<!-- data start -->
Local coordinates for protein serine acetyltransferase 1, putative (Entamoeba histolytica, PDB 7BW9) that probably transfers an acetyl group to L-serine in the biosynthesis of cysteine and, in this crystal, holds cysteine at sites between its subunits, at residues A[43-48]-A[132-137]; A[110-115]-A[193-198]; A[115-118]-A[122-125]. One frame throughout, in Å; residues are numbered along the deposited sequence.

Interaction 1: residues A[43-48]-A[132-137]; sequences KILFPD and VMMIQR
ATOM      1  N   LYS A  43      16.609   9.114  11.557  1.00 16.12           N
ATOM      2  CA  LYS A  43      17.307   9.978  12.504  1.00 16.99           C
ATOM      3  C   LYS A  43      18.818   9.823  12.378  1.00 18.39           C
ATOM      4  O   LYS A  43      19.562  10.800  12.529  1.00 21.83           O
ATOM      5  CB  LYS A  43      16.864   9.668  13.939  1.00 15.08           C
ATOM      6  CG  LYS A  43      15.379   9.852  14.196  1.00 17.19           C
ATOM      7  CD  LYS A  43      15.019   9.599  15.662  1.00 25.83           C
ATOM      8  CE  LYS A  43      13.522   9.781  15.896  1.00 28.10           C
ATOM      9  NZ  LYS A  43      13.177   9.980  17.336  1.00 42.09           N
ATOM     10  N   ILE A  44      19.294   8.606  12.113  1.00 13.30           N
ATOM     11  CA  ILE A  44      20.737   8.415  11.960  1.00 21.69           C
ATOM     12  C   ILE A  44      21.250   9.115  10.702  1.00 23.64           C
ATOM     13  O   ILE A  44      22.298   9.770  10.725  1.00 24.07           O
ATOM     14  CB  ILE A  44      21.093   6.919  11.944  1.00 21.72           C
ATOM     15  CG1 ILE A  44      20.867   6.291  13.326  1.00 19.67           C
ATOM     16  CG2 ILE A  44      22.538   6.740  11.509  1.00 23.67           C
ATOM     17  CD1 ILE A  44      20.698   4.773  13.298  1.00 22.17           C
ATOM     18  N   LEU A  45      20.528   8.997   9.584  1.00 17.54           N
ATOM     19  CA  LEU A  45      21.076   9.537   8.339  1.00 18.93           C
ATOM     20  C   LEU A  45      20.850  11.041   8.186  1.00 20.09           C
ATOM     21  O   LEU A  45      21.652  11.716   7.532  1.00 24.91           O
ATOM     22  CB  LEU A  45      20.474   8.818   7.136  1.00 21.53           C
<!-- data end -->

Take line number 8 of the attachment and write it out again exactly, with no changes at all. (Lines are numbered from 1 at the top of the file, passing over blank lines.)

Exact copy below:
ATOM      6  CG  LYS A  43      15.379   9.852  14.196  1.00 17.19           C